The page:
Screen Shot 2022-06-02 at 3.09.07 AM.png

    3. From \(r=\frac{6}{1+2 \sin (\theta)}\) we get \(e = 2 > 1\) so the graph is a hyperbola. Since \(ed = 6\), we get \(d = 3\), and from the form of the equation, we know the directrix is \(y = 3\). This means the transverse axis of the hyperbola lies along the \(y\)-axis, so we can find the vertices by looking where the hyperbola intersects the \(y\)-axis. We find \(r\left(\frac{\pi}{2}\right)=2\) and \(r\left(\frac{3 \pi}{2}\right)=-6\). These two points correspond to the rectangular points (0, 2) and (0, 6) which puts the center of the hyperbola at (0, 4). Since one focus is at (0, 0), which is 4 units away from the center, we know the other focus is at (0, 8). According to Theorem 11.12, the conjugate axis has a length of \(\frac{2 e d}{\sqrt{e^{2}-1}}=\frac{(2)(6)}{\sqrt{2^{2}-1}}=4 \sqrt{3}\). Putting this together with the location of the vertices, we get that the asymptotes of the hyperbola have slopes \(\pm \frac{2}{2 \sqrt{3}}=\pm \frac{\sqrt{3}}{3}\). Since the center of the hyperbola is (0, 4), the asymptotes are \(y=\pm \frac{\sqrt{3}}{3} x+4\). We graph the hyperbola below.

      Screen Shot 2022-06-02 at 3.15.40 AM.png

    In light of Section 11.6.1, the reader may wonder what the rotated form of the conic sections would look like in polar form. We know from Exercise 65 in Section 11.5 that replacing \(\theta\) with \((\theta-\phi)\) in an expression \(r=f(\theta)\) rotates the graph of \(r=f(\theta)\) counter-clockwise by an angle \(\phi\). For instance, to graph \(r=\frac{4}{1-\sin \left(\theta-\frac{\pi}{4}\right)}\) all we need to do is rotate the graph of \(r=\frac{4}{1-\sin (\theta)}\), which we obtained in Example 11.6.4 number 1, counter-clockwise by \(\frac{\pi}{4}\) radians, as shown below.

    Screen Shot 2022-06-02 at 3.37.23 AM.png

    Using rotations, we can greatly simplify the form of the conic sections presented in Theorem 11.12, since any three of the forms given there can be obtained from the fourth by rotating through some multiple of \(\frac{\pi}{2}\). Since rotations do not affect lengths, all of the formulas for lengths Theorem 11.12 remain intact. In the theorem below, we also generalize our formula for conic sections to include circles centered at the origin by extending the concept of eccentricity to include \(e = 0\). We conclude this section with the statement of the following theorem.

    Theorem 11.13

    Given constants \(\ell>0, e \geq 0\) and \(\phi\), the graph of the equation

    \(r=\frac{\ell}{1-e \cos (\theta-\phi)}\)

    is a conic section with eccentricity \(e\) and one focus at (0, 0).

    • If \(e = 0\), the graph is a circle centered at (0, 0) with radius \(\ell\).
    • If \(e \neq 0\), then the conic has a focus at (0, 0) and the directrix contains the point with polar coordinates \((-d, \phi)\) where \(d=\frac{\ell}{e}\).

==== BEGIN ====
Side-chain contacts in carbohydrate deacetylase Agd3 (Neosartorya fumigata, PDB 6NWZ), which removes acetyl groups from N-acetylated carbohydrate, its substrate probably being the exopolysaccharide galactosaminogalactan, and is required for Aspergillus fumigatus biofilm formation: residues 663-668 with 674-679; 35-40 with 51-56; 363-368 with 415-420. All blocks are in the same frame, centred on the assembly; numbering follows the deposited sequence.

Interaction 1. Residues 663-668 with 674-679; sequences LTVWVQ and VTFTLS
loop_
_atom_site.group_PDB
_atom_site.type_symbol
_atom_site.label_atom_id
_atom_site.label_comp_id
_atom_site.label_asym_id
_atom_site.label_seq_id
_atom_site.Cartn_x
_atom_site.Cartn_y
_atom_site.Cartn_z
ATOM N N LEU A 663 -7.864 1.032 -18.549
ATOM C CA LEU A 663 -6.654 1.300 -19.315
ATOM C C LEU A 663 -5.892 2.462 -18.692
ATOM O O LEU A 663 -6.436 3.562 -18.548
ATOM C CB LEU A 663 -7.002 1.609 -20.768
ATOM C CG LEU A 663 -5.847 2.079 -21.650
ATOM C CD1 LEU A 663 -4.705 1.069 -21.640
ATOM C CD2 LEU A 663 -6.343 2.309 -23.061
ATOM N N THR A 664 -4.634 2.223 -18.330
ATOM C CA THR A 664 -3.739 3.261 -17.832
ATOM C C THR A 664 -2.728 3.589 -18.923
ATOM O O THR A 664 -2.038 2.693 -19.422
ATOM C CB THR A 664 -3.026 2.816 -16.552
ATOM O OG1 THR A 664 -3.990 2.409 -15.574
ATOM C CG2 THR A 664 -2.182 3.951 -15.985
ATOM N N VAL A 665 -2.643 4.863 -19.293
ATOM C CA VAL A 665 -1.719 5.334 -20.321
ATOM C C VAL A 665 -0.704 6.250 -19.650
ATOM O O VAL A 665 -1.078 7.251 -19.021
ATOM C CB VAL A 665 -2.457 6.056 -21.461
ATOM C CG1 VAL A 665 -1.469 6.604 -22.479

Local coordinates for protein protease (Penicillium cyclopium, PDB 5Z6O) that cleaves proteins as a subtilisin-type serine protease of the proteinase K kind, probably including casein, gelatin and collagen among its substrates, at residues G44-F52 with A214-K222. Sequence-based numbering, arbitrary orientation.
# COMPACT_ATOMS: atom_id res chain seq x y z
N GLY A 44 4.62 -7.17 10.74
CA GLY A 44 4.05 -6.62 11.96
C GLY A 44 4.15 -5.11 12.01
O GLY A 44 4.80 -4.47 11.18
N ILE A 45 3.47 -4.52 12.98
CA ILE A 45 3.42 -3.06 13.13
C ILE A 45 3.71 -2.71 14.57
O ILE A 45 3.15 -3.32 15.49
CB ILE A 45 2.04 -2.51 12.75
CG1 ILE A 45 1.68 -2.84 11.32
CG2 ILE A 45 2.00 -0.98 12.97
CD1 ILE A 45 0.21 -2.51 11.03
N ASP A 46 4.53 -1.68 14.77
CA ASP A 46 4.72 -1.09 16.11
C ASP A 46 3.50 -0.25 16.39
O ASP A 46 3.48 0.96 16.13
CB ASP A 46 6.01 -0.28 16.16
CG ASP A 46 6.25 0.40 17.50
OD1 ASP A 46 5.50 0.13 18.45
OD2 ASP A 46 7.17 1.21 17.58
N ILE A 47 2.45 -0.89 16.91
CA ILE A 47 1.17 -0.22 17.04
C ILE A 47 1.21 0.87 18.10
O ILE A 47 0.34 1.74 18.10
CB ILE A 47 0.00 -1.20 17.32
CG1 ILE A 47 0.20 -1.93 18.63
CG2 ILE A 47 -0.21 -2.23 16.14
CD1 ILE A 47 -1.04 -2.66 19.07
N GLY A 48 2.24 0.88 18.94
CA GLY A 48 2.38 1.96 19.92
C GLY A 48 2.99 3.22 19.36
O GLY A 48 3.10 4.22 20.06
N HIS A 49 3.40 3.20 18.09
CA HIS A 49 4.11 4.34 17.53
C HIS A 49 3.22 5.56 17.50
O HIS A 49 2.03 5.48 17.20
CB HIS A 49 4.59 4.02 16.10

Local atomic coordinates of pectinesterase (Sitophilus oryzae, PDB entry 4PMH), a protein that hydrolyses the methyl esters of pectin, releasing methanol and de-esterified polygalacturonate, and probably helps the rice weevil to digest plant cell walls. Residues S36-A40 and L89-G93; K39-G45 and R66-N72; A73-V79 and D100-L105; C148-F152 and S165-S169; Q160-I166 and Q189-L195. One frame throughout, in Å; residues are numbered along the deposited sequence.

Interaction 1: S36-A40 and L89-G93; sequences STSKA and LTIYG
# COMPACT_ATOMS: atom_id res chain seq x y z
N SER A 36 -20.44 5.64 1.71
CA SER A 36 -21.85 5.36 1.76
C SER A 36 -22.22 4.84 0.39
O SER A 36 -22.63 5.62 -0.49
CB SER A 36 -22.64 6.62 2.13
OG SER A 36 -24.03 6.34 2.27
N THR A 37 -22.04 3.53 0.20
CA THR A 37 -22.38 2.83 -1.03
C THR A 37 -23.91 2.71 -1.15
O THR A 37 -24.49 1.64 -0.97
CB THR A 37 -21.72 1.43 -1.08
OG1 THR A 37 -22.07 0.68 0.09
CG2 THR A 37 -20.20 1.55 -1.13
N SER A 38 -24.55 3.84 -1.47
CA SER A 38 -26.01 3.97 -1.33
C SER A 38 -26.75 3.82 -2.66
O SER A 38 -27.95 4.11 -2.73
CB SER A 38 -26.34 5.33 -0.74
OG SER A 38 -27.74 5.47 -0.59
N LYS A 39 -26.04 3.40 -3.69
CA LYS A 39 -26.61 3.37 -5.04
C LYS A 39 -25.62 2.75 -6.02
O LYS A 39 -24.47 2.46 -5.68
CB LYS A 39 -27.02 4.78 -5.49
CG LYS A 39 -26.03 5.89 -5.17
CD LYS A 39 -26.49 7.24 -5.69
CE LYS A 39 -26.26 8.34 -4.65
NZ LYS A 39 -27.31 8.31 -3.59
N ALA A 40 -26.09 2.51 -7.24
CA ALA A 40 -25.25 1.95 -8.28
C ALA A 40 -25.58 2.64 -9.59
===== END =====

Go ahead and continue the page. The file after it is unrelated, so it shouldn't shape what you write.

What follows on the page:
• If \(0 < e < 1\), the graph is an ellipse whose major axis has length \(\frac{2 e d}{1-e^{2}}\) and whose minor axis has length \(\frac{2 e d}{\sqrt{1-e^{2}}}\)
      • If \(e = 1\), the graph is a parabola whose focal diameter is \(2d\).
      • If \(e > 1\), the graph is a hyperbola whose transverse axis has length \(\frac{2 e d}{e^{2}-1}\) and whose conjugate axis has length \(\frac{2 e d}{\sqrt{e^{2}-1}}\).

    11.6.3 Exercises

    Graph the following equations.

    1. \(x^{2}+2 x y+y^{2}-x \sqrt{2}+y \sqrt{2}-6=0\)
    2. \(7 x^{2}-4 x y \sqrt{3}+3 y^{2}-2 x-2 y \sqrt{3}-5=0\)
    3. \(5 x^{2}+6 x y+5 y^{2}-4 \sqrt{2} x+4 \sqrt{2} y=0\)
    4. \(x^{2}+2 \sqrt{3} x y+3 y^{2}+2 \sqrt{3} x-2 y-16=0\)
    5. \(13 x^{2}-34 x y \sqrt{3}+47 y^{2}-64=0\)
    6. \(x^{2}-2 \sqrt{3} x y-y^{2}+8=0\)
    7. \(x^{2}-4 x y+4 y^{2}-2 x \sqrt{5}-y \sqrt{5}=0\)
    8. \(8 x^{2}+12 x y+17 y^{2}-20=0\)

    Graph the following equations.

    1. \(r=\frac{2}{1-\cos (\theta)}\)
    2. \(r=\frac{3}{2+\sin (\theta)}\)
    3. \(r=\frac{3}{2-\cos (\theta)}\)
    4. \(r=\frac{2}{1+\sin (\theta)}\)
    5. \(r=\frac{4}{1+3 \cos (\theta)}\)
    6. \(r=\frac{2}{1-2 \sin (\theta)}\)
    7. \(r=\frac{2}{1+\sin \left(\theta-\frac{\pi}{3}\right)}\)
    8. \(r=\frac{6}{3-\cos \left(\theta+\frac{\pi}{4}\right)}\)

    The matrix \(A(\theta)=\left[\begin{array}{rr} \cos (\theta) & -\sin (\theta) \\ \sin (\theta) & \cos (\theta) \end{array}\right]\) is called a rotation matrix. We’ve seen this matrix most recently in the proof of used in the proof of Theorem 11.9.

    1. Show the matrix from Example 8.3.3 in Section 8.3 is none other than \(A\left(\frac{\pi}{4}\right)\).
    2. Discuss with your classmates how to use \(A(\theta)\) ) to rotate points in the plane.
    3. Using the even / odd identities for cosine and sine, show \(A(\theta)^{-1}=A(-\theta)\). Interpret this geometrically.

    11.6.4 Answers

    1. \(x^{2}+2 x y+y^{2}-x \sqrt{2}+y \sqrt{2}-6=0\) becomes \(\left(x^{\prime}\right)^{2}=-\left(y^{\prime}-3\right)\) after rotating counter-clockwise through \(\theta=\frac{\pi}{4}\).

      Screen Shot 2022-06-02 at 4.40.47 AM.png

    2. \(7 x^{2}-4 x y \sqrt{3}+3 y^{2}-2 x-2 y \sqrt{3}-5=0\) becomes \(\frac{\left(x^{\prime}-2\right)^{2}}{9}+\left(y^{\prime}\right)^{2}=1\) after rotating counter-clockwise through \(\theta=\frac{\pi}{3}\)

      Screen Shot 2022-06-02 at 4.42.50 AM.png

    3. \(5 x^{2}+6 x y+5 y^{2}-4 \sqrt{2} x+4 \sqrt{2} y=0\) becomes \(\left(x^{\prime}\right)^{2}+\frac{\left(y^{\prime}+2\right)^{2}}{4}=1\) after rotating counter-clockwise through \(\theta=\frac{\pi}{4}\).